. . are seen as contestable, but those of science as inconvertible" (6). In earlier times the reverse was true: religion was inconvertible and science was contestable. Although the shift that granted science technical status as "the accurate reading of Nature's book with eyes undistorted by social interest or cultural prejudice'" occurred over a long period of time (Wright and Treacher 4), in the narrow context of insanity and culpability the shift from moral conceptions of insanity to physiological conceptions of insanity occurred during the nineteenth century when voluntarist discourse, with its assumptions of free will, individual responsibility, and self-discipline, conflicted with determinist/fatalist discourse, with its assumption of inevitability and the inescapability of predetermined fate.
The conflict between these different worldviews led to confusion regarding normal versus abnormal human behaviour and, indeed, to debate over sanity versus insanity. The question became whether humans freely chose their path and was their path imposed upon them. Needless to say, the implication here was that man's status in the universe and his role in his society/world were all questioned. In his 1874 treatise Responsibility in Mental Disease, Henry Maudsley maintains that this questioning led to confusion and, in turn to a feeling of loss, in the sense that humans were no loner anchored down by specific sets of beliefs and understandings. This sense of being lost and without anchor led to the evolution of "a borderland between crime and insanity, near one boundary of which we meet something of madness but more of sin, and near the other boundary of which something of sin but more of madness" (36). In this borderland, judgments of insanity involve not only medical distinctions between sanity and insanity but also political distinctions between legal and illegal acts, and philosophical distinctions between moral and immoral acts. Physicians, lawyers, politicians, reformers, poets, novelists, and the public participated in the debate over legality versus criminality, fatalism versus determinism and sanity versus insanity. Among the novelists who participated in this debate were Dostoevsky and Poe, both of whom questioned the very nature of criminality and sanity. Within the context of their respective novel and short story, these question were asked through the actions and thoughts of their monomaniacal protagonists.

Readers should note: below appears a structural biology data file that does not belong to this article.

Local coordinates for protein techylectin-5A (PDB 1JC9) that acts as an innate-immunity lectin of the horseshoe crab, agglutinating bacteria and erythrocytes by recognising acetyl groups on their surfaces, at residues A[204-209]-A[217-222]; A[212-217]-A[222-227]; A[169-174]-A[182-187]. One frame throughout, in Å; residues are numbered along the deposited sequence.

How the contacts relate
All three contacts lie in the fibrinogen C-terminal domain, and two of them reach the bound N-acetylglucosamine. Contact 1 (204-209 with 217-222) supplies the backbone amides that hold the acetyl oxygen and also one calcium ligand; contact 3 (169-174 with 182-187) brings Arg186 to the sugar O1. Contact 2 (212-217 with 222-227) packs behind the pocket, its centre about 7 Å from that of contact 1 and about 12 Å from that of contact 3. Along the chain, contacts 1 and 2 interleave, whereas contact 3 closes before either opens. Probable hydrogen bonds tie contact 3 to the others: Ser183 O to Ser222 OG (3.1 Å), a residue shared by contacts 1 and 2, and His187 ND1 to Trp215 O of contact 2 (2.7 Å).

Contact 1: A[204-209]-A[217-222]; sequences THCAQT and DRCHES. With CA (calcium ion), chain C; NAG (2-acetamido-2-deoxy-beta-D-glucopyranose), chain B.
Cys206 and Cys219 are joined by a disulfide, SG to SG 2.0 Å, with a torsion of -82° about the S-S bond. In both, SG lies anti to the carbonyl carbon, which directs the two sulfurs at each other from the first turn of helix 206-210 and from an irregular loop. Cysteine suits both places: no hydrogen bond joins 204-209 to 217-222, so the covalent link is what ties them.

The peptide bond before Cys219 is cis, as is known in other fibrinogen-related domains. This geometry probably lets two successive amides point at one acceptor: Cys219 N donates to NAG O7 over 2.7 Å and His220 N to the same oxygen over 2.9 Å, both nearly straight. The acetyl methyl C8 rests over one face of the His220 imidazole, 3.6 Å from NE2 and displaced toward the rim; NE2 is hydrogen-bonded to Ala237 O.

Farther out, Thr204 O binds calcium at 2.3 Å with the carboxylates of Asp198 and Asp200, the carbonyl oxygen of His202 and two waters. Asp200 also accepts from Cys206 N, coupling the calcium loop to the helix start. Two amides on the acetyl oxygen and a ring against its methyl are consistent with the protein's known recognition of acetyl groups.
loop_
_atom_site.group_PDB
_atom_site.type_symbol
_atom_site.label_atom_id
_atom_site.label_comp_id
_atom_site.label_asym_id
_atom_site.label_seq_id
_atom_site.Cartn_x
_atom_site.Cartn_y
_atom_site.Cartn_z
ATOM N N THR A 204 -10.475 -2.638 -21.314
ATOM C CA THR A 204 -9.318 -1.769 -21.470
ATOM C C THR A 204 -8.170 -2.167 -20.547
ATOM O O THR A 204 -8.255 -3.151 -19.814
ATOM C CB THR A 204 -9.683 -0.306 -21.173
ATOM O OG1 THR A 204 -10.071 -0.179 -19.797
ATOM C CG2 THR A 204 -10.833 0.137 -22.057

Both Poe and Dostoevsky create fictional worlds which are supportive and nurturing of their protagonist's monomaniacal tendencies. These worlds are, ultimately, unreal in the sense that they have been coloured by their protagonists' skewed worldviews; worldviews in which the imaginary and the real merge, prompting actions that, while thoroughly criminal, are expressive of mental suffering. Dostoevsky focuses on the connection between irresponsibility and self-created depression and monomaniacal obsessions. His protagonist abdicates his personal and social responsibilities, withdraw from the immediate and concrete reality in order to focus on the real/imagined insults which society and the political system have inflicted upon him. Poe is also interested in the consequences of isolation, but he delves more deeply into the morbid consequences an individual's "insane" behaviour has on others and on his own self.
As may have been deduced from the foregoing overview of insanity versus sanity, the legal versus the illegal,